17 Nov 2012

Remembrance

I should have remembered. After all, I even wrote about it right here three years ago. But when I went through my calendar a while ago to pick a random November weekend for some museum visits in Canada's capital, the significance of the date completely eluded me. A week or so prior to my Ottawa gettaway, I picked up the seasonal red poppy from the Canadian legion's booth at the grocery store. But it was not until the day of my departure that I realized that I would be in the capital for this year's Remembrance Day celebrations.

Of course, when it finally dawned upon me, I was excited about the prospect, for I knew my room at the Westin hotel was going to have a perfect view of the cenotaph, right across the Rideau canal. So waking up to an appropriately bleak Sunday morning, I opened the curtains, turned on the TV, and between the CBC's commentary and the view below, enjoyed seamless coverage of the events. As the 11th hour of the 11th day of the 11th month approached, the dignitaries gathered, and joined the large numbers of veterans for the two minutes of silence, followed by the traditional laying of the wreaths, RCAF fly-past and 21 gun salute.

The ceremony, highly ritualized as it is, was solemn yet touching, and if the Canadian War Museum had not already been in my plans for the day, it would have been swiftly added. Touring its exhibits of the various conflicts Canadians have been involved in, and listening to some of the Veterans from World War II as well as the Korean, Cold and Afghan wars, it occurred to me how much these expeditions have formed and defined the identity of a comparatively young nation. If there is one thing Francos and Anglos, east and west can all agree on, it is on the respect and gratitude for the country's past and present soldiers.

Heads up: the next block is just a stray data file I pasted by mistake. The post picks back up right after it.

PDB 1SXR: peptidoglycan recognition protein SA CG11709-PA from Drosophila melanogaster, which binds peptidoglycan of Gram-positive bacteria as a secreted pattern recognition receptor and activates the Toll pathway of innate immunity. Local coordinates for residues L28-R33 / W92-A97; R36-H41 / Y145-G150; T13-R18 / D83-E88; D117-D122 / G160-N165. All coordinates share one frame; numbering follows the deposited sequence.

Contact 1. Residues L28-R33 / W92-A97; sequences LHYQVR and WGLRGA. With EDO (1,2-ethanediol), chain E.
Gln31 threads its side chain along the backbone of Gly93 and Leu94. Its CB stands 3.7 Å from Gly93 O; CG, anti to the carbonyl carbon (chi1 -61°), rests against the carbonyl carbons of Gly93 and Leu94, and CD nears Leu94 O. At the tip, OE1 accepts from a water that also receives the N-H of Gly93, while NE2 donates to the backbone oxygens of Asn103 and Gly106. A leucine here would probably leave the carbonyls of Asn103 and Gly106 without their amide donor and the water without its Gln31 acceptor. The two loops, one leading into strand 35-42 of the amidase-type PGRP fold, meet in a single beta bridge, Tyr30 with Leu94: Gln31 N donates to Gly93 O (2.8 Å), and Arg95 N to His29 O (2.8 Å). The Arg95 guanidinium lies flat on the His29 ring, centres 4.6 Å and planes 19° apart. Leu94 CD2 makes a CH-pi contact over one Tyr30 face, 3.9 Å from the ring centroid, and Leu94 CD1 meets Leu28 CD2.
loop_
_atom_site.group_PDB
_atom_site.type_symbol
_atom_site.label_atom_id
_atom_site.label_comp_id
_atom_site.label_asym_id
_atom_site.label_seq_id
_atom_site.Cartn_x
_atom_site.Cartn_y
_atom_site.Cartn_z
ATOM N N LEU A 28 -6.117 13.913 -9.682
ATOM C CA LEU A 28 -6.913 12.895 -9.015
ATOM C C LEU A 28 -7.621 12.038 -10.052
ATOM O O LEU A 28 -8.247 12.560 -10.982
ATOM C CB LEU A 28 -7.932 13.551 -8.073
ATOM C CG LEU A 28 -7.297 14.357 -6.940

It made me realize how lucky Switzerland is to be blissfully unaware of the duty to care for Veterans, and the obligation to remember the fallen. Not having been entangled in an open war for centuries, the Swiss have no legions of wounded and killed to mourn, no empty tombs to guard, and no overseas battlefields to dot with memorials. Instead, they write obituaries for defense tycoons who have managed to sell guns to both sides of many a conflict - a rather cynical interpretation of Swiss neutrality.

With the new $20 bill issued this November 11, Canadians have another reminder of the blood and treasure their nation has spent on battlefields around the globe. Adding my little poppy to the crimson sea covering the cenotaph in the wake of the ceremony, I knew for sure that next year, I will remember.

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